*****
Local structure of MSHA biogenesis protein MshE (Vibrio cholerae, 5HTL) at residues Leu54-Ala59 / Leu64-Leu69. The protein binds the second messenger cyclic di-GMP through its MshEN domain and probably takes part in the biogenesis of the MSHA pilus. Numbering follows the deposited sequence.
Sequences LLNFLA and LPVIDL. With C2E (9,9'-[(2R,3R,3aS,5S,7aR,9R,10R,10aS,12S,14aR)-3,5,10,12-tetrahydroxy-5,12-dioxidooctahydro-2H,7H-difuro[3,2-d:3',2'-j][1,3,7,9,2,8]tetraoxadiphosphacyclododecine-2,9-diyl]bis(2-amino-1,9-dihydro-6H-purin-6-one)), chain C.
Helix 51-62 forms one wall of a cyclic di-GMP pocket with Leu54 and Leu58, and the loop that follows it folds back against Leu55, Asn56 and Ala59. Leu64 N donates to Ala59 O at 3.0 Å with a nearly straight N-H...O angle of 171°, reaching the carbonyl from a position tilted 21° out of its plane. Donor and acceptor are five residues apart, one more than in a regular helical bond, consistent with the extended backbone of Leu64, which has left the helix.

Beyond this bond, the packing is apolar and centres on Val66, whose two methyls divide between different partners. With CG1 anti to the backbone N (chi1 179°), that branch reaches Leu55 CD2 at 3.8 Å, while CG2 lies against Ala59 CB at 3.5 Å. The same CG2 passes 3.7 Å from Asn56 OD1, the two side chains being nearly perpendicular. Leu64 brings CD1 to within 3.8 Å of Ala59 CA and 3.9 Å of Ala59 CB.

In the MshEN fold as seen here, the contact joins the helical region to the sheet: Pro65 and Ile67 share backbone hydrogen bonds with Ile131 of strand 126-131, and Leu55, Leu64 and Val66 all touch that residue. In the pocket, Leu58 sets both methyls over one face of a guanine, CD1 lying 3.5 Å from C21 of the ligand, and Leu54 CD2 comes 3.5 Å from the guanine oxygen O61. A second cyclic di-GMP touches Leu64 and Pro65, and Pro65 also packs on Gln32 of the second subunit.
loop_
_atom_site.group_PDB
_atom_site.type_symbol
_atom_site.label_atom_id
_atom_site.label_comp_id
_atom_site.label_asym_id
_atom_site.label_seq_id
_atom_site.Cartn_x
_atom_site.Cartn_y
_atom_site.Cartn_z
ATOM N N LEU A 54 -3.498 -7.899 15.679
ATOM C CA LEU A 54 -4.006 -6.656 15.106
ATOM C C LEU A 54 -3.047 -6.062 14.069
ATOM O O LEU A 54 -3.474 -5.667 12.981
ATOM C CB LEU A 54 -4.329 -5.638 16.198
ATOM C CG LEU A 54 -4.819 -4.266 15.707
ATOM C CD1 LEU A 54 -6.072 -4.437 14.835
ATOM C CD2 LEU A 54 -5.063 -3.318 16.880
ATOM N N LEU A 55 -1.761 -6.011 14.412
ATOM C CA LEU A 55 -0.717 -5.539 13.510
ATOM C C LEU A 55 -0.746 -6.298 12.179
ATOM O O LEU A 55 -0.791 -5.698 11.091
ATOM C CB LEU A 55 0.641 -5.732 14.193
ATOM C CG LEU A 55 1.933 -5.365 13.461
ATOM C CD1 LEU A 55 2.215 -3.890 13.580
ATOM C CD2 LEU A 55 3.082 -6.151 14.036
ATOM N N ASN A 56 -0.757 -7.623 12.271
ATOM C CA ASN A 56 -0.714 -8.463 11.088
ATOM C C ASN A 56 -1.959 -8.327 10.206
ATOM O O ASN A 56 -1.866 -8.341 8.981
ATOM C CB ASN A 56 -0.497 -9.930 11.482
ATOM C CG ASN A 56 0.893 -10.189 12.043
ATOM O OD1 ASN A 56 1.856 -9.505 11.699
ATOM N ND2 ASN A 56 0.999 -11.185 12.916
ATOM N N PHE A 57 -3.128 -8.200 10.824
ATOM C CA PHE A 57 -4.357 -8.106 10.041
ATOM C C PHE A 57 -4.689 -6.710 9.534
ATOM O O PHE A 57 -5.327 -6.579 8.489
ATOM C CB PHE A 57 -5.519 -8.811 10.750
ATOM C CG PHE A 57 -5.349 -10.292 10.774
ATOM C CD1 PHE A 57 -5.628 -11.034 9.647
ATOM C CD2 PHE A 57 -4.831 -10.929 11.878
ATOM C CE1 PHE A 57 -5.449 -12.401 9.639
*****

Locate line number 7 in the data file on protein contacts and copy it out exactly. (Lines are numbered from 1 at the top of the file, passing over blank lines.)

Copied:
_atom_site.group_PDB